Highly stretchable and tough hydrogels

Journal name:
Nature
Volume:
489,
Pages:
133–136
Date published:
DOI:
doi:10.1038/nature11409
Received
Accepted
Published online

Hydrogels are used as scaffolds for tissue engineering1, vehicles for drug delivery2, actuators for optics and fluidics3, and model extracellular matrices for biological studies4. The scope of hydrogel applications, however, is often severely limited by their mechanical behaviour5. Most hydrogels do not exhibit high stretchability; for example, an alginate hydrogel ruptures when stretched to about 1.2 times its original length. Some synthetic elastic hydrogels6, 7 have achieved stretches in the range 10–20, but these values are markedly reduced in samples containing notches. Most hydrogels are brittle, with fracture energies of about 10Jm−2 (ref. 8), as compared with ~1,000Jm−2 for cartilage9 and ~10,000Jm−2 for natural rubbers10. Intense efforts are devoted to synthesizing hydrogels with improved mechanical properties11, 12, 13, 14, 15, 16, 17, 18; certain synthetic gels have reached fracture energies of 100–1,000Jm−2 (refs 11, 14, 17). Here we report the synthesis of hydrogels from polymers forming ionically and covalently crosslinked networks. Although such gels contain ~90% water, they can be stretched beyond 20 times their initial length, and have fracture energies of ~9,000Jm−2. Even for samples containing notches, a stretch of 17 is demonstrated. We attribute the gels’ toughness to the synergy of two mechanisms: crack bridging by the network of covalent crosslinks, and hysteresis by unzipping the network of ionic crosslinks. Furthermore, the network of covalent crosslinks preserves the memory of the initial state, so that much of the large deformation is removed on unloading. The unzipped ionic crosslinks cause internal damage, which heals by re-zipping. These gels may serve as model systems to explore mechanisms of deformation and energy dissipation, and expand the scope of hydrogel applications.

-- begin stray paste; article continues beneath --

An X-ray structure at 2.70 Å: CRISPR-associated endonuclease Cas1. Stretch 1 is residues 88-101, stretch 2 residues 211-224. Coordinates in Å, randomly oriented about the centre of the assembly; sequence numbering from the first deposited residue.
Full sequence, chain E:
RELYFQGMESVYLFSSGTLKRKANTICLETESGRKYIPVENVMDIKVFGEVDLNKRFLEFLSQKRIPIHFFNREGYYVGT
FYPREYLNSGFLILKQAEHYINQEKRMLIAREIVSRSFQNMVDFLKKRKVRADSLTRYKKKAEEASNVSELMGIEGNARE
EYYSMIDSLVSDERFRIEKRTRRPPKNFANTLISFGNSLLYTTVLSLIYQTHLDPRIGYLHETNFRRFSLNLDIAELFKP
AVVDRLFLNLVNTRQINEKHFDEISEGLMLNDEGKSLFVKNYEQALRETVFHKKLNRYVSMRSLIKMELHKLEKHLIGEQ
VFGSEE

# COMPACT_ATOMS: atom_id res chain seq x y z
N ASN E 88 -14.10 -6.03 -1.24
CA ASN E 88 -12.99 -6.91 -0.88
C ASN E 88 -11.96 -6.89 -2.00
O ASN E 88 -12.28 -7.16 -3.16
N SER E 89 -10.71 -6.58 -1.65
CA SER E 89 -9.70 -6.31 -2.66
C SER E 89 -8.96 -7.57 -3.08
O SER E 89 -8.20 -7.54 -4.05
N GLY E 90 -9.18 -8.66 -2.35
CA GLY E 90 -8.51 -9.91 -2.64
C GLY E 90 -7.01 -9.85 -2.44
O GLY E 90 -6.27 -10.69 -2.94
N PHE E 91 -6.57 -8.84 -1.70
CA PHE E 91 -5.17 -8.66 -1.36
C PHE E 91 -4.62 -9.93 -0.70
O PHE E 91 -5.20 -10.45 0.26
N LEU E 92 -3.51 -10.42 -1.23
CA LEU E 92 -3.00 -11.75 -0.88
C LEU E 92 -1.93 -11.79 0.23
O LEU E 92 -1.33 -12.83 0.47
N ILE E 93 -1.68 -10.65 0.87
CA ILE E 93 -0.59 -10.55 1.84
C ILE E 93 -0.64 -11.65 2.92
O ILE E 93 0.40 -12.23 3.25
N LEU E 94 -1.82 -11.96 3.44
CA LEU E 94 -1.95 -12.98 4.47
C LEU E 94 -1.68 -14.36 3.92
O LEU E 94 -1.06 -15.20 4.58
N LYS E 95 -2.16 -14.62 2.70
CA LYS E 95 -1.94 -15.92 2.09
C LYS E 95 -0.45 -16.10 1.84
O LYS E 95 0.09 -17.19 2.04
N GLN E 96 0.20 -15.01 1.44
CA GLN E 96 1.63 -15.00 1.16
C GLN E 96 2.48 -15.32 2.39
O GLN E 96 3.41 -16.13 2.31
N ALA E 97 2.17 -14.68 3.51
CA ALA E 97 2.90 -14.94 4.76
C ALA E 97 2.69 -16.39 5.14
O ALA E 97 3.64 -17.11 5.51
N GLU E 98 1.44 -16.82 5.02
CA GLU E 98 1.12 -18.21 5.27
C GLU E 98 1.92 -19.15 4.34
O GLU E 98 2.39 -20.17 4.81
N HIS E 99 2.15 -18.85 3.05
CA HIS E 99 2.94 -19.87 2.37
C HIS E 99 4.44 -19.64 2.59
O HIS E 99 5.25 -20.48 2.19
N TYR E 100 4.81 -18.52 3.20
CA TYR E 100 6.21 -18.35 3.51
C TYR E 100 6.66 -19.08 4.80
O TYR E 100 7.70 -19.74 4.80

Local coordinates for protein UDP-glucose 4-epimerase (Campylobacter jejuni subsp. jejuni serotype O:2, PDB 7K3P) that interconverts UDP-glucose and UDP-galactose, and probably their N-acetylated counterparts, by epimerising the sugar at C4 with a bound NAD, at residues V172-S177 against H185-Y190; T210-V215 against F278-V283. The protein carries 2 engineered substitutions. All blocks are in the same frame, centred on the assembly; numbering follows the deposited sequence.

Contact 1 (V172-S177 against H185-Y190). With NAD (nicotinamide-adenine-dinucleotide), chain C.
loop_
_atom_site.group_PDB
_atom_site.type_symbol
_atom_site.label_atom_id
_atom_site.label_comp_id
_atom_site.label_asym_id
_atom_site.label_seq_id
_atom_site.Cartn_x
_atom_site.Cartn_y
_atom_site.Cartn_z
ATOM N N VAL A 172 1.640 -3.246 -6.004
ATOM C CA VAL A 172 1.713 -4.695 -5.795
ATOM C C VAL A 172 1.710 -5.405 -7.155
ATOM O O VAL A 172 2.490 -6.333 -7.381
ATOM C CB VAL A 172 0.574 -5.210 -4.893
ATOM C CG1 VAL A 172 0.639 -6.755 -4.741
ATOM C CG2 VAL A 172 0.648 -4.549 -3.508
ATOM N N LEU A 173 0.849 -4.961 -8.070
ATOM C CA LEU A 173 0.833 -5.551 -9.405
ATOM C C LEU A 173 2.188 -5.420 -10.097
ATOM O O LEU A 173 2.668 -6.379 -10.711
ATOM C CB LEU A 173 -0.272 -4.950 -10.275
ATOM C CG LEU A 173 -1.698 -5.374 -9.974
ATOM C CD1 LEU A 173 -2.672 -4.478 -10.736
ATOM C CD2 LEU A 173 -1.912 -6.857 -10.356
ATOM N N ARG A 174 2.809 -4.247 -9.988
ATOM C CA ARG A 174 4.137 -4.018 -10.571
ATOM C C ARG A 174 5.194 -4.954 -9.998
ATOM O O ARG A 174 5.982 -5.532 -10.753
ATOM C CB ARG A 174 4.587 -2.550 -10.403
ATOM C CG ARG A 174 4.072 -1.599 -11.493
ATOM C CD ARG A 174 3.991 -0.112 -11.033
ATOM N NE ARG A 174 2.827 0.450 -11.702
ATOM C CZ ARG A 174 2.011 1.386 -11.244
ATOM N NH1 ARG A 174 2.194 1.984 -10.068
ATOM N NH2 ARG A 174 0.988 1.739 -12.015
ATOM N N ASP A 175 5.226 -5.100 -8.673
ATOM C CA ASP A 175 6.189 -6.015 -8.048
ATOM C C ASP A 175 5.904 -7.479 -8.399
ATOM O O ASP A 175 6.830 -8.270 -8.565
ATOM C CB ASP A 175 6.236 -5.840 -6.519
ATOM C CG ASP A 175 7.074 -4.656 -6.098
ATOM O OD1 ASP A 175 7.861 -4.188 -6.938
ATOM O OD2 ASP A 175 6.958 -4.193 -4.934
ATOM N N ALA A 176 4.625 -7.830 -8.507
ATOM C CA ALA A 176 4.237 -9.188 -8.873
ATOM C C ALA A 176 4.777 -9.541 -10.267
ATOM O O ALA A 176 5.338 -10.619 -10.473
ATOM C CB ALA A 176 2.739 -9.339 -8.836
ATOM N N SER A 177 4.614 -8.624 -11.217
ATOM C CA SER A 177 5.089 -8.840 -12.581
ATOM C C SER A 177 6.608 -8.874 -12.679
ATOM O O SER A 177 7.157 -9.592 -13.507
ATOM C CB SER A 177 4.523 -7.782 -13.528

At a glance

Figures

  1. Schematics of three types of hydrogel.
    Figure 1: Schematics of three types of hydrogel.

    a, In an alginate gel, the G blocks on different polymer chains form ionic crosslinks through Ca2+ (red circles). b, In a polyacrylamide gel, the polymer chains form covalent crosslinks through N,N-methylenebisacrylamide (MBAA; green squares). c, In an alginate–polyacrylamide hybrid gel, the two types of polymer network are intertwined, and joined by covalent crosslinks (blue triangles) between amine groups on polyacrylamide chains and carboxyl groups on alginate chains. Materials used were as follows: alginate (FMC Biopolymer, LF 20/40); acrylamide (Sigma, A8887); ammonium persulphate (Sigma, A9164); MBAA (Sigma, M7279); N,N,N′,N′-tetramethylethylenediamine (Sigma, T7024); CaSO4·2H2O (Sigma, 31221); ultraviolet lamp (Hoefer, UVC 500).

  2. The hybrid gel is highly stretchable and notch-insensitive.
    Figure 2: The hybrid gel is highly stretchable and notch-insensitive.

    a, A strip of the undeformed gel was glued to two rigid clamps. b, The gel was stretched to 21 times its initial length in a tensile machine (Instron model 3342). The stretch, λ, is defined by the distance between the two clamps when the gel is deformed, divided by the distance when the gel is undeformed. c, A notch was cut into the gel, using a razor blade; a small stretch of 1.15 was used to make the notch clearly visible. d, The gel containing the notch was stretched to 17 times its initial length. The alginate/acrylamide ratio was 1:8. The weight of the covalent crosslinker, MBAA, was fixed at 0.0006 that of acrylamide; the weight of the ionic crosslinker, CaSO4, was fixed at 0.1328 that of alginate.

  3. Mechanical tests under various conditions.
    Figure 3: Mechanical tests under various conditions.